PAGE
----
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4. Common Defect or Problem – Seams or ridges appear in the resilient flooring due to subfloor irregularities.

Performance Standard – In the natural settling and shrinkage process, some mismatch of the subfloor may exhibit and mirror itself as ridges or depressions showing on the surface goods. This can be minimized by the customer in his selection of an embossed pattern in a darker color. In particular, lighter solid colors and/or smooth vinyl surfaces mirror any minor variations of the subsurfaces to which they are applied and emphasize this ridging. If the ridge or depression effect exceeds 1/8″ and cannot be corrected from below, the resilient floor must be corrected. The ridge measurements should be made by measuring the gap created when a 6″ straight edge is placed tightly 3″on each side of the defect and the gap measured between the floor and the straight edge at the other end.

Builder Repair Responsibility – If ridges exceeds standard, builder to remove the sheet goods in the minimum area where the joint will not be readily visible when repaired, renail the subflooring, sand smooth and/or fill gap and replace the sheet goods. Owner should note that there may be a mismatch in materials due to time or dye lot variations. If the material is unavailable due to discontinuation, unless the owner will accept a repair with as closely matching materials as is currently available or correction by some other means, builder should credit the owner 1 ½” times the cost to repair if the material were available. This would be 1½ times the minimum service charge, plus the additional hourly labor charge and the material cost needed to make the repair.

Craig’s Comments: – Subfloor irregularities that show up in resilient flooring will cause premature darkening and/or wearing of the flooring. Improper preparation is a common cause of visible joints in subfloor materials, while settling and wood movement can cause ridges and grooves. Ridges or grooves should not be more than 1/16″ anywhere within 3″ of the ridge or groove. See diagram.

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5. Common Defect or Problem – Bowed walls

Performance Standard – All interior and exterior walls have slight variances on their finished surfaces. Walls should not bow more than ¼” out of line within any 32″ horizontal or vertical measurement.

Builder Repair Responsibility – Builder will repair to meet performance standard.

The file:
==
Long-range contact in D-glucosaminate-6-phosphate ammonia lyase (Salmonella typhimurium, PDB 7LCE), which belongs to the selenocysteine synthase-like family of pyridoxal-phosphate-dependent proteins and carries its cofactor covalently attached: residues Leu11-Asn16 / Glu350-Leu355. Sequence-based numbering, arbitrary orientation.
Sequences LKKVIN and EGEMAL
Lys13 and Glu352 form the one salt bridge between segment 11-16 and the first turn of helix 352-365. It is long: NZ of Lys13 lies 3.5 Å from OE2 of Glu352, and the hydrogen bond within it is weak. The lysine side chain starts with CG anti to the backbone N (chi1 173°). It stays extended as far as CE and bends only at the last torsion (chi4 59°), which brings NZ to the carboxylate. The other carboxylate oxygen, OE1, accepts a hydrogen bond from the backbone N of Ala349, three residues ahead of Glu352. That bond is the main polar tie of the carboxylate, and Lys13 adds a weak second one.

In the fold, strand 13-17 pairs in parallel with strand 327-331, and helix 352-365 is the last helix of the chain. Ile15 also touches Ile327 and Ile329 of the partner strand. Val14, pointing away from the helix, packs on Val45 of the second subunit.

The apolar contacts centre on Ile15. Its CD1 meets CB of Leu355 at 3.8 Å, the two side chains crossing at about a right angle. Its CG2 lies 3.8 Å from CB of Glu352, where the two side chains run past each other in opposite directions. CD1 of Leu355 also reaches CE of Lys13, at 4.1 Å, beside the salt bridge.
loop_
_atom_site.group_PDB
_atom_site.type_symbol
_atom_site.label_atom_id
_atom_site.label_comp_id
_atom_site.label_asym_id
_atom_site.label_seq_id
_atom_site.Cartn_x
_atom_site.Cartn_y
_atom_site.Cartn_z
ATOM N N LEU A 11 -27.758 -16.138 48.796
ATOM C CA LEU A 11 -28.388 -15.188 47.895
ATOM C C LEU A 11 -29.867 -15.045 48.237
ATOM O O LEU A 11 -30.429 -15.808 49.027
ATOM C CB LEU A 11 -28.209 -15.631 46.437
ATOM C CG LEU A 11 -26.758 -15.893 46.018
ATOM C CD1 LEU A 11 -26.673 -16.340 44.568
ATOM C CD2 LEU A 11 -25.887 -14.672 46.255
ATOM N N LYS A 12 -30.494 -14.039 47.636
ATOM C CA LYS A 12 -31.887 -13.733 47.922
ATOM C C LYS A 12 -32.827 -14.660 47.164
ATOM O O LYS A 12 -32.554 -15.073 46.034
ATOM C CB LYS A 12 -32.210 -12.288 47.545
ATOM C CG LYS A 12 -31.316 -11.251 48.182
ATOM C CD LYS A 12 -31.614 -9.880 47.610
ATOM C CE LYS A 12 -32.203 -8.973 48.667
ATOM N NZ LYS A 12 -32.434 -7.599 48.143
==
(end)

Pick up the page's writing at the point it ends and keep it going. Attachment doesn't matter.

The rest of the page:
Craig’s Comments: Bowed walls are difficult to fix once the house is completed. Furring out a new wall over the bowed wall is a viable option. Steps to prevent bowed walls in the first place are:

  • Proper crowning and culling of studs when
    building the wall.
  • The use of alternative wall materials, such
    as steel studs, ICFs, SIPs, and engineered products.

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6. Common Defect or Problem – Out of plumb walls

Performance Standard – Walls should not be more than ¼” out of plumb for any 32″ vertical measurement.

Builder Repair Responsibility – Builder will repair to meet performance standard.

Craig’s Comments: “Plumb” means perpendicular to the ground or to the floor. A plumb wall extends straight up, away from the center of the earth. Plumb is measured with the plumb vial on a construction level or with a string line and weight commonly called a plumb bob. Walls that are significantly out of plumb can affect door and window openings, cabinets and other materials or fixtures that connect to the walls. An out of plumb wall may be the result of improper plumbing of the wall during construction, improper fastening to adjoining walls or other support material (this could include too much weight or force on the wall pushing it out of plumb) or settlement in the building causing a wall to go out of plumb. Commonly available construction levels can plumb a wall to within ¼” at 8 feet. The SCRC Standards of ¼” in 32″ would be a total of ¾” in an 8 foot wall. Craig’s opinion is that this would probably not be noticeable in a wall with no windows, doors or cabinets, but would result in creative trim work in a wall with windows, doors or cabinetry. Therefore, Craig’s recommendations are a maximum out of plumb of ½” in 8 feet in walls with openings or cabinetry.

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7. Common Defect or Problem – Out of plumb windows or windows do not operate.